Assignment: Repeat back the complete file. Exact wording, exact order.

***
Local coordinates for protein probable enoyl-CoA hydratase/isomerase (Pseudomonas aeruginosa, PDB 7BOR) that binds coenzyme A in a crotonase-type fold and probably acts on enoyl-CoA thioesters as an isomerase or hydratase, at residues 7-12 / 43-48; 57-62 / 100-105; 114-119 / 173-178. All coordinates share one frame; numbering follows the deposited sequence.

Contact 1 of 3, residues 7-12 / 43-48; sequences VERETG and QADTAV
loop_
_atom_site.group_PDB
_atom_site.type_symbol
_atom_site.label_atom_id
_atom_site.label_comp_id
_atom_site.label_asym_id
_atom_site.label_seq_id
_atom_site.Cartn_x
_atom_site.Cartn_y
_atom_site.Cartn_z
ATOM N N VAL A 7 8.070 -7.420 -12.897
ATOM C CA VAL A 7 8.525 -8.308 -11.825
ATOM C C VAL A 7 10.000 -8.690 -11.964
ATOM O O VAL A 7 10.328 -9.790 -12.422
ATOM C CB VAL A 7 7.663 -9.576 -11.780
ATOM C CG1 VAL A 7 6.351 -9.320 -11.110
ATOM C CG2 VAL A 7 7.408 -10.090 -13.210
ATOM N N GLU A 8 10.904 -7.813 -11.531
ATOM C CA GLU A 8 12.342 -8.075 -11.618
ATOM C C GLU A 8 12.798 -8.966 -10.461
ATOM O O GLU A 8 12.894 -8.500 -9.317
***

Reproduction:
Local coordinates for protein probable enoyl-CoA hydratase/isomerase (Pseudomonas aeruginosa, PDB 7BOR) that binds coenzyme A in a crotonase-type fold and probably acts on enoyl-CoA thioesters as an isomerase or hydratase, at residues 7-12 / 43-48; 57-62 / 100-105; 114-119 / 173-178. All coordinates share one frame; numbering follows the deposited sequence.

Contact 1 of 3, residues 7-12 / 43-48; sequences VERETG and QADTAV
loop_
_atom_site.group_PDB
_atom_site.type_symbol
_atom_site.label_atom_id
_atom_site.label_comp_id
_atom_site.label_asym_id
_atom_site.label_seq_id
_atom_site.Cartn_x
_atom_site.Cartn_y
_atom_site.Cartn_z
ATOM N N VAL A 7 8.070 -7.420 -12.897
ATOM C CA VAL A 7 8.525 -8.308 -11.825
ATOM C C VAL A 7 10.000 -8.690 -11.964
ATOM O O VAL A 7 10.328 -9.790 -12.422
ATOM C CB VAL A 7 7.663 -9.576 -11.780
ATOM C CG1 VAL A 7 6.351 -9.320 -11.110
ATOM C CG2 VAL A 7 7.408 -10.090 -13.210
ATOM N N GLU A 8 10.904 -7.813 -11.531
ATOM C CA GLU A 8 12.342 -8.075 -11.618
ATOM C C GLU A 8 12.798 -8.966 -10.461
ATOM O O GLU A 8 12.894 -8.500 -9.317